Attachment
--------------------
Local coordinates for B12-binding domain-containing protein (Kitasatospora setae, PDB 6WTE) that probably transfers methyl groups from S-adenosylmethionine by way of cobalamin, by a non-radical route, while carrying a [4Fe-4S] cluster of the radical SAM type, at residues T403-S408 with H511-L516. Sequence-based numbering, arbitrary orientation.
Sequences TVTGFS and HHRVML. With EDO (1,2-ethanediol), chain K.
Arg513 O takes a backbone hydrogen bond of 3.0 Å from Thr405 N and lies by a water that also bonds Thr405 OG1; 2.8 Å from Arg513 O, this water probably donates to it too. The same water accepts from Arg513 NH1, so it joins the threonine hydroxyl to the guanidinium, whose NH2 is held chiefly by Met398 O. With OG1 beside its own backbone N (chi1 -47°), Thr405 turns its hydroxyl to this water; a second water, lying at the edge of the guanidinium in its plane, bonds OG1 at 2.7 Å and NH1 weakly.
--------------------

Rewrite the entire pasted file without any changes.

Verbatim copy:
Local coordinates for B12-binding domain-containing protein (Kitasatospora setae, PDB 6WTE) that probably transfers methyl groups from S-adenosylmethionine by way of cobalamin, by a non-radical route, while carrying a [4Fe-4S] cluster of the radical SAM type, at residues T403-S408 with H511-L516. Sequence-based numbering, arbitrary orientation.
Sequences TVTGFS and HHRVML. With EDO (1,2-ethanediol), chain K.
Arg513 O takes a backbone hydrogen bond of 3.0 Å from Thr405 N and lies by a water that also bonds Thr405 OG1; 2.8 Å from Arg513 O, this water probably donates to it too. The same water accepts from Arg513 NH1, so it joins the threonine hydroxyl to the guanidinium, whose NH2 is held chiefly by Met398 O. With OG1 beside its own backbone N (chi1 -47°), Thr405 turns its hydroxyl to this water; a second water, lying at the edge of the guanidinium in its plane, bonds OG1 at 2.7 Å and NH1 weakly.